Sixto Durán Ballén
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|President of Ecuador|
August 10, 1992 – August 10, 1996
|Vice President||Alberto Dahik (1992–1995)
Eduardo Peña (1995–1996)
|Preceded by||Rodrigo Borja|
|Succeeded by||Abdalá Bucaram|
|Mayor of Quito|
August 1, 1970 – February 16, 1978
|Preceded by||Jaime del Castillo|
|Succeeded by||Álvaro Pérez|
|Born||Sixto Alfonso Durán-Ballén Cordovez
July 14, 1921
Boston, Massachusetts, United States
|Political party||Republican Union Party (1991–)
Social Christian Party (1951–1991)
Sixto Alfonso Durán-Ballén Cordovez (born July 14, 1921) is an American-born Ecuadorian political figure and architect. Born in Boston, Massachusetts, he served as Mayor of Quito between 1970 and 1978, and as President of Ecuador between 1992 and 1996. He served as congressman in 1984 and again in 1998.
Durán was one of the founders of the Catholic Social Christian Party (PSC). Under the presidency of his party colleague Camilo Ponce Enríquez, he served as minister of public works from 1956 to 1960. Subsequently, he worked for the Inter-American Development Bank. He was elected mayor of Quito in 1970 and re-elected in 1974. In 1979 he ran as the PSC's presidential candidate, but was defeated by the populist Jaime Roldós Aguilera. In 1988 he ran again, but was eliminated in the first round, which he blamed on the tarnished image of León Febres Cordero's government.
At the end of 1990 he publicly criticized the direction of the PSC in a public letter and, after a PSC faction succeeded in appointing Jaime Nebot as the its presidential candidate and national director during the 1991 internal elections (despite opinion polls reportedly giving him advantage over Nebot), Durán Ballén and his supporters left the party to form the more right-wing Republican Union Party. They subsequently entered in an alliance with the Conservative Party. Eventually, Durán defeated Nebot in the second round of the 1992 presidential election.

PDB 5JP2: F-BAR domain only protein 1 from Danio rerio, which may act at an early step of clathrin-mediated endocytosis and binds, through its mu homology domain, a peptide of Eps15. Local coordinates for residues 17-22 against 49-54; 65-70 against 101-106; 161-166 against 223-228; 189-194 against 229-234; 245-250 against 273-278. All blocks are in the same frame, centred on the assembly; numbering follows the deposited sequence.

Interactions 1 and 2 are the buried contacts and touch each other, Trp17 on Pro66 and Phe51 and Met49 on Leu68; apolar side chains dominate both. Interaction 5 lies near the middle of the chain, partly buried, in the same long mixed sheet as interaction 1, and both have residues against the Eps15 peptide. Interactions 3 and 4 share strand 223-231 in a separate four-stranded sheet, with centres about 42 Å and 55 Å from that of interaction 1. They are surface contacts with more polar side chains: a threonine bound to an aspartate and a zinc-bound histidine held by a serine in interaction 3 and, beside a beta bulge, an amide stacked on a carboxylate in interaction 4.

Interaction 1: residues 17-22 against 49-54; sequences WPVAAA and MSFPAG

During his time as president he actively pursued structural reform to modernize the Ecuadorian state and cut down wasteful bureaucratic spending. The result was a significant reduction of government deficits and a thriving private sector. Durán-Ballén also led Ecuador into membership in the WTO, with negotiations being led by his subsecretary of Foreign Affairs, Patricio Izurieta Mora-Bowen. The admission to the WTO had a significant impact on the country's political institutions and export competitiveness.
In 1995 Durán-Ballén proved to be one of Ecuador's most successful war-time leaders when his determined leadership united a divided country under the theme Ni un paso atras which means "not a single step backwards" during the Cenepa War with Peru.
His term was also characterized by continued political stalemate with a Congress led by his former party, which spearheaded many of the corruption allegations against his administration and members of his family, accused of illicit enrichment, in cases such as "Flores y Miel" ("Flowers and Honey"). The impeachment of his Vice President Alberto Dahik, for allegedly using public funds illicitly, further weakened his stance.
- Morrisson, Christian (ed.) (1994), The Political Feasibility of Adjustment in Ecuador and Venezuela, OECD Publications Centre, p. 44
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|President of Ecuador